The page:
Space Physiology
Head: Prof. Dr. med. Jörn Rittweger

Integrative Muscle Physiology

The group “Integrative Muscle Physiology” works in the field of applied physiology and patho-physiology of human skeletal muscle. Muscle contractility, energy metabolism, perfusion and oxygen supply, as well as the electrical activity and the electro-mechanical coupling are examined. Exclusively non invasive methods are used.
A major point of interest is the examination of physiological mechanisms by which muscle adapts to permanent disuse or different kinds of muscle training. In an integrative physiological approach we study the interactions between muscle and the cardio-vascular system, and between muscle and bone.
Furthermore, we use non invasive methods for the diagnosis or therapy monitoring of patients with hereditary metabolic diseases of muscle and nervous system.


Adaptations of muscle to microgravity or to simulation conditions inducing similar effects:

  • Pre- and post-flight examinations of astronauts and cosmonauts in the scope of the European-Russian missions to the former space Station MIR (EuroMir’94, ’95, ‘95E, and Mir’97).
  • Preparation of new experiments, which will be performed in the scope of future missions to the ISS or to Moon or Mars.
  • Examinations in the scope of bed-rest simulation studies.

Training and Countermeasures

Validation studies to test the effects of vibration or of fly-wheel inertial training on muscle growth and force-velocity performance in subjects with weakened muscles.
The training effects on normally active healthy subjects are compared with the effects on subjects, who have weakened muscle because of long-term immobilization or high age. In addition we study the potential benefits of adapted muscle training for patients with inborn muscle weakness.

Aims in the scope of spaceflight: The development and validation of an improved muscle training using less time per day to conserve the muscle mass and performance of astronauts during long term space missions, i.e. onboard the ISS or future flights to the planet Mars.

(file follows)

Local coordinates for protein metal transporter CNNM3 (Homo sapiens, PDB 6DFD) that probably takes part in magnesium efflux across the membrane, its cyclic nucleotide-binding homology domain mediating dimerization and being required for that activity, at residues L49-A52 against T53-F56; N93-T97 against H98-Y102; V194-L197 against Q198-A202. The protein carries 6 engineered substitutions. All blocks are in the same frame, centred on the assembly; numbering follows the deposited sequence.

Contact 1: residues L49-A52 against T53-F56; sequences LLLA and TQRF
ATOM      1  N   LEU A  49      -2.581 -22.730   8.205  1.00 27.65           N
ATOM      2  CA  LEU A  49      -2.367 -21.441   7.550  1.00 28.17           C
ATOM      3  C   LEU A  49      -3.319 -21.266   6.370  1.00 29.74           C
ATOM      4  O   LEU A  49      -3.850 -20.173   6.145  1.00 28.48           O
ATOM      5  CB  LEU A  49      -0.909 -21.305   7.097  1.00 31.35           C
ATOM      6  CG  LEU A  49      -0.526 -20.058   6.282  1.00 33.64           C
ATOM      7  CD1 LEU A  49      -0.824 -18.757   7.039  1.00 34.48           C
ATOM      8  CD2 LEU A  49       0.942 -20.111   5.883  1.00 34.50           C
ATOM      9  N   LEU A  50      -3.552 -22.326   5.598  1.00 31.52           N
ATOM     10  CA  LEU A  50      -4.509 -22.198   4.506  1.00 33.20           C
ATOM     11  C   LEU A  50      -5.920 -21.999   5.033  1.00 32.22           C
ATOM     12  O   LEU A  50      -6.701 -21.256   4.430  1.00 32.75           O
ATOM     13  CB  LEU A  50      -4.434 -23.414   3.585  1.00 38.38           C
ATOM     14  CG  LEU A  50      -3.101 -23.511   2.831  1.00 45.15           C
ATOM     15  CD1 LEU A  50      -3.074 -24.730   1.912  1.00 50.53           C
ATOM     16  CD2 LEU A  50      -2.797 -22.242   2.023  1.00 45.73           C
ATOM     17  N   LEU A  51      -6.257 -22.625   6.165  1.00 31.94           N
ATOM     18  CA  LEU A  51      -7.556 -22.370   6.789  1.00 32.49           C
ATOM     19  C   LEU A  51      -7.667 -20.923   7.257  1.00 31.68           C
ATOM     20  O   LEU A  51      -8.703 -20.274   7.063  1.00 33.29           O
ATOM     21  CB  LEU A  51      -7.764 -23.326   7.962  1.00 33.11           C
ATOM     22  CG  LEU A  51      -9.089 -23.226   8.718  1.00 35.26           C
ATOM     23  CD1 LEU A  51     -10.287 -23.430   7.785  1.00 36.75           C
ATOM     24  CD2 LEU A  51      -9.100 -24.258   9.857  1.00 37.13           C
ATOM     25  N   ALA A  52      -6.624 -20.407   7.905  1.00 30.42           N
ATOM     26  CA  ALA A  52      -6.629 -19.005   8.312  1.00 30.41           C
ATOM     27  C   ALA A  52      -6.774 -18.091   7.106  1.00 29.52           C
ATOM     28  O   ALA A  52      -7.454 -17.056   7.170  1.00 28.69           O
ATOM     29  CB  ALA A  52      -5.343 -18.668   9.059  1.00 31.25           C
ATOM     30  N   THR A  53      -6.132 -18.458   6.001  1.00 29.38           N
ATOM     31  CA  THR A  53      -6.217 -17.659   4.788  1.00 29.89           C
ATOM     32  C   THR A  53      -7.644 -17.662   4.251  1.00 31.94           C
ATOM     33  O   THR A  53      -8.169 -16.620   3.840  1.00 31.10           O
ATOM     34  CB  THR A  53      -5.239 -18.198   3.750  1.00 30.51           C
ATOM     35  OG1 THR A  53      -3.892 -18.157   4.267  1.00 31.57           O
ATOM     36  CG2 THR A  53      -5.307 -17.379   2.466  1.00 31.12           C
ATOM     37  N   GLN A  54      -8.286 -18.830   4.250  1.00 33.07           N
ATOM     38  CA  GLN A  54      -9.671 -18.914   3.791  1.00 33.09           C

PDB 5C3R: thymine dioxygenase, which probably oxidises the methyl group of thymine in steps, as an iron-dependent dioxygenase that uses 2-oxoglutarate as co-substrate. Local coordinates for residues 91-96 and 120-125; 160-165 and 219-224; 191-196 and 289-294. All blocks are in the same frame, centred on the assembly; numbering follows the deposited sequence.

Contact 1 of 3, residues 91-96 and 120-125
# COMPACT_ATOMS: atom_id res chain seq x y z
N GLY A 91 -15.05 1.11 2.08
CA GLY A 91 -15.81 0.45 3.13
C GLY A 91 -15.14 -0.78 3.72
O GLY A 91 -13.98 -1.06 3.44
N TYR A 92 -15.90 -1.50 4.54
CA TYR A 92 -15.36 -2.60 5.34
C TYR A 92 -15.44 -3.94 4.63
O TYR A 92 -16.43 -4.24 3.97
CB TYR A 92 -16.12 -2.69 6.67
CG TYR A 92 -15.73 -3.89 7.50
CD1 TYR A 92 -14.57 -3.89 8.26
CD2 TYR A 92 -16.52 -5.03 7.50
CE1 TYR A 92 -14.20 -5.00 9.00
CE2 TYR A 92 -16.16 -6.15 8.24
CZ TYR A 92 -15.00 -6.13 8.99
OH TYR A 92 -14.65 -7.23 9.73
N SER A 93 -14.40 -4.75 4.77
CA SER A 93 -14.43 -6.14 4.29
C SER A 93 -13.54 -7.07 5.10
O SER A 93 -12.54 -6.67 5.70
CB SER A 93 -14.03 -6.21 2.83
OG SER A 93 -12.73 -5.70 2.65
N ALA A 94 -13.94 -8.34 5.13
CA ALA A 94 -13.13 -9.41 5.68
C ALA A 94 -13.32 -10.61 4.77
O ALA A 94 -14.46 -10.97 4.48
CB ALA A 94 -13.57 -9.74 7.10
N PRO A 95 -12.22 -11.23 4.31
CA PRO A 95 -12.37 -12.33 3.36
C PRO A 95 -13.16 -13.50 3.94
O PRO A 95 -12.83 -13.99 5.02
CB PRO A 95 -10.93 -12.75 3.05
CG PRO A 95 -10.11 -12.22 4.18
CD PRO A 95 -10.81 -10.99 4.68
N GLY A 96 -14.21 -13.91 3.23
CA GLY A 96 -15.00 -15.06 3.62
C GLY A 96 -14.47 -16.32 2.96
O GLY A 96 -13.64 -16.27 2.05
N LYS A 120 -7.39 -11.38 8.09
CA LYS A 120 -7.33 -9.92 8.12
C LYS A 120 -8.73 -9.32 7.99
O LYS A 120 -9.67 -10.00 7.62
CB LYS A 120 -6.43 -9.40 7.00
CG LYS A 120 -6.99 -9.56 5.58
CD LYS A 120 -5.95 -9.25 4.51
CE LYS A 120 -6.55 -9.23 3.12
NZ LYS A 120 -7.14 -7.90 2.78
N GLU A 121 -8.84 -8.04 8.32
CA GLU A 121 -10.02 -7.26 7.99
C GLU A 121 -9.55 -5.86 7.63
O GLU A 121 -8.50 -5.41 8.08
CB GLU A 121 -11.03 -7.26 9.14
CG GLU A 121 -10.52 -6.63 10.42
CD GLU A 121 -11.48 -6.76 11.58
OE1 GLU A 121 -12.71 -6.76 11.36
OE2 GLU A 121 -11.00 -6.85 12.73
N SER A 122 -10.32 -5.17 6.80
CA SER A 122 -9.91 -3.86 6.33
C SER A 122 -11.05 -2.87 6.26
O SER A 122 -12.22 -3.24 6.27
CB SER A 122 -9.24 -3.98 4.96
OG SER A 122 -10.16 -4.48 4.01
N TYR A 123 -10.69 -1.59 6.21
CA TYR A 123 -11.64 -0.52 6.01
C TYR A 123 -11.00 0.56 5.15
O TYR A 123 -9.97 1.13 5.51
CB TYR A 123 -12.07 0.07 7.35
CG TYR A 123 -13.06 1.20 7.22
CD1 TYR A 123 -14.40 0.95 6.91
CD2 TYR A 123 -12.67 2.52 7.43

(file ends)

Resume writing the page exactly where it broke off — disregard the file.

Muscle — Volume Regulation and Blood Circulation

During muscle work osmotic forces cause a water shift from the extracellular space (interstitium and blood vessels) into the intracellular space of the muscle fibres. Furthermore, especially leg muscles are frequently exposed to a volume change caused by changes in body position in the gravitational field (e.g. the transition from the horizontal lying to the upright standing position). We examine the effects of such volume changes on the ion balance and the consequences on muscle excitation, energy metabolism, contractility, and fatigue.

The increase in blood volume and flow during intensive exercise of large muscle groups is a major stimulus for an increase in cardiac output (pulse x stroke volume). All studies on immobilisation and training effects on muscle should also examine the system physiologic aspect of peripheral and central reactions of the cardio-vascular system (Cardiovascular- and Volume Regulation).

Muscle — Bone and Nutrion

The regulation mechanisms for growth and strength in muscle and bone cross at many points. All studies on immobilisation or training effects will also focus on the interference between muscle and bone in terms of mechanical forces, blood chemical parameters like growth hormones, and nutritional aspects (minerals, vitamins, protein, carbon hydrates, and fat) (Link: Ernährung und Knochenstoffwechsel)

Diagnosis and Therapy Control in Patients with Neurological Diseases

In close cooperation with the university clinics Bergmannsheil in Bochum a novel method was developed for the differential diagnosis of a group of hereditary muscle diseases each based on a specific genetically determined defect in one of the various enzymes involved in glycogen metabolism (muscle glycogenosis). Magnetic resonance spectroscopy and subsequent gene analysis replace the previously required analysis of muscle material that was received by surgery (biopsy).
A special benefit of the non-invasive methods offered by our muscle lab is the opportunity to perform repeated examinations without additional health risks. Such repetitions are required e.g. in therapy studies. In cooperation with neurological clinics in Bochum and Bonn we have performed various studies to test therapies for patients with inborn diseases of muscle or nervous system.

Description of the Muscle Lab

Current Partners:

  • European Astronaut Center (EAC) in Cologne
  • German Sports University Cologne: Institute for Training Science aud Sports Informatics, Institute for Physiology and Anatomy
  • Medical University Hannover, Institute of Sports Physiology and Sports Medicine
  • Ruhr-University-Bochum: University Clinic for Neurology, Clinics in Bergmannsheil, Bochum, University Clinic for Neurology, St. Josef Hospital, Bochum
  • University Bonn, Clinic for Neurolgy

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Cardiovascular- and Volume Regulation (
Test Facilities (